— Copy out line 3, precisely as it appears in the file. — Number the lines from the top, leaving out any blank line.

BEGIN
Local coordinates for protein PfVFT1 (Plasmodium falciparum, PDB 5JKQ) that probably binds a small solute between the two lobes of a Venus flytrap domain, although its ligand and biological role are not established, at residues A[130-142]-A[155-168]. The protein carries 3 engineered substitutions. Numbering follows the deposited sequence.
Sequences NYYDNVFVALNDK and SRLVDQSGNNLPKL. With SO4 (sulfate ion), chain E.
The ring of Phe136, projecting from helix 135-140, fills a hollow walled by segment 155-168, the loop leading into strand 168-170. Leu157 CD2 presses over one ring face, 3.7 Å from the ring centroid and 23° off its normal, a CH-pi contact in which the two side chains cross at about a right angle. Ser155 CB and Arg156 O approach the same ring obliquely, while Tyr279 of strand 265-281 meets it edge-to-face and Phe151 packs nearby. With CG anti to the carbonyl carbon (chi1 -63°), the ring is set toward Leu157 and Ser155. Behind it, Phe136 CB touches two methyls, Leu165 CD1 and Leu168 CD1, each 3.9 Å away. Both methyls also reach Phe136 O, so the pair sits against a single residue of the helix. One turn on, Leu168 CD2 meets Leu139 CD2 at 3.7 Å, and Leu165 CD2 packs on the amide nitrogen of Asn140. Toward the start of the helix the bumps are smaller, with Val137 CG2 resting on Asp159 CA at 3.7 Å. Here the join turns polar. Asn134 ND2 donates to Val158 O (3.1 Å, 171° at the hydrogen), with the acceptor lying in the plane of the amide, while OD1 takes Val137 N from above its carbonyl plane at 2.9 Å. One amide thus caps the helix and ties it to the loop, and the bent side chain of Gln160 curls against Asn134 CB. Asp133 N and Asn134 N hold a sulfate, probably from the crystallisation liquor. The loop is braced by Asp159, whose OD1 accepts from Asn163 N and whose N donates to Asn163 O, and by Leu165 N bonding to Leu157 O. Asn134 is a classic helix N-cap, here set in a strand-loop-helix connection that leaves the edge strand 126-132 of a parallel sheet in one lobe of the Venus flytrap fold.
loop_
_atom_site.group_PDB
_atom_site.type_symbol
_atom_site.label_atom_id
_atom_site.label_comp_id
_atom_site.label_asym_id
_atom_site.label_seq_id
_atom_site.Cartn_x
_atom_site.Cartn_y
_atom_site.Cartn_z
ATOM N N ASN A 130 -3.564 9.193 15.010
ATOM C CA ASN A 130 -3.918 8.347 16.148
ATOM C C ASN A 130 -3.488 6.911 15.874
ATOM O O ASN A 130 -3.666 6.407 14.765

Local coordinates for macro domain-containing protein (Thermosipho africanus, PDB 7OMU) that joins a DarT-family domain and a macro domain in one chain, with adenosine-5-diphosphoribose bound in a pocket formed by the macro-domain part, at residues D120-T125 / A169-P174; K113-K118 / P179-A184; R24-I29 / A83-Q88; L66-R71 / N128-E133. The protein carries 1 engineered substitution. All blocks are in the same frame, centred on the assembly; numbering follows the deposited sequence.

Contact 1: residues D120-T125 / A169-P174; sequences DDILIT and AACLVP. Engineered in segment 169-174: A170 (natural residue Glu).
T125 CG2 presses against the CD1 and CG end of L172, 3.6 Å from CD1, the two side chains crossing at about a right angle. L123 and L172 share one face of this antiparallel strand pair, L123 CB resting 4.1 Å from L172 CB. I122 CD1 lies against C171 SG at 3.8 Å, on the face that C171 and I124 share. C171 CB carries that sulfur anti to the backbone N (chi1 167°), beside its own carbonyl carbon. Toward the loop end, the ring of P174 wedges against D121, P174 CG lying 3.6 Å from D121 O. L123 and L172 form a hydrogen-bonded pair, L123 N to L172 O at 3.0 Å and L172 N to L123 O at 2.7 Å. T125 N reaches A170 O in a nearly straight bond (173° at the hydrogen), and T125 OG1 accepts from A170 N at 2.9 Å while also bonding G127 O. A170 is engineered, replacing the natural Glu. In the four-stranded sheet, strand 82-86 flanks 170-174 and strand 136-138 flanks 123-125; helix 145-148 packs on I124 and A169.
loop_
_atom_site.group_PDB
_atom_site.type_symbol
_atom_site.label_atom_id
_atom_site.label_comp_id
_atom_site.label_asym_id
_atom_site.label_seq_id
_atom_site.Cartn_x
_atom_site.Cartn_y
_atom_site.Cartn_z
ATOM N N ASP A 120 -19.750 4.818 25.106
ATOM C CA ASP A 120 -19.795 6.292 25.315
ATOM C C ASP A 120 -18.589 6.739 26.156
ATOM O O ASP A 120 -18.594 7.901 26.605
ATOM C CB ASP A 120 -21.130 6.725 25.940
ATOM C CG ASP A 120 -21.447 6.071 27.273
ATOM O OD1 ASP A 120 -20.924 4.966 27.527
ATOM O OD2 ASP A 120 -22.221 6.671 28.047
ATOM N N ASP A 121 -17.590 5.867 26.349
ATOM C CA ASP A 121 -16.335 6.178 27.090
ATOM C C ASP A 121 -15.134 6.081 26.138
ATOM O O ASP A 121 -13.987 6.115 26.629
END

The ring of Phe136, projecting from helix 135-140, fills a hollow walled by segment 155-168, the loop leading into strand 168-170. Leu157 CD2 presses over one ring face, 3.7 Å from the ring centroid and 23° off its normal, a CH-pi contact in which the two side chains cross at about a right angle. Ser155 CB and Arg156 O approach the same ring obliquely, while Tyr279 of strand 265-281 meets it edge-to-face and Phe151 packs nearby. With CG anti to the carbonyl carbon (chi1 -63°), the ring is set toward Leu157 and Ser155. Behind it, Phe136 CB touches two methyls, Leu165 CD1 and Leu168 CD1, each 3.9 Å away. Both methyls also reach Phe136 O, so the pair sits against a single residue of the helix. One turn on, Leu168 CD2 meets Leu139 CD2 at 3.7 Å, and Leu165 CD2 packs on the amide nitrogen of Asn140. Toward the start of the helix the bumps are smaller, with Val137 CG2 resting on Asp159 CA at 3.7 Å. Here the join turns polar. Asn134 ND2 donates to Val158 O (3.1 Å, 171° at the hydrogen), with the acceptor lying in the plane of the amide, while OD1 takes Val137 N from above its carbonyl plane at 2.9 Å. One amide thus caps the helix and ties it to the loop, and the bent side chain of Gln160 curls against Asn134 CB. Asp133 N and Asn134 N hold a sulfate, probably from the crystallisation liquor. The loop is braced by Asp159, whose OD1 accepts from Asn163 N and whose N donates to Asn163 O, and by Leu165 N bonding to Leu157 O. Asn134 is a classic helix N-cap, here set in a strand-loop-helix connection that leaves the edge strand 126-132 of a parallel sheet in one lobe of the Venus flytrap fold.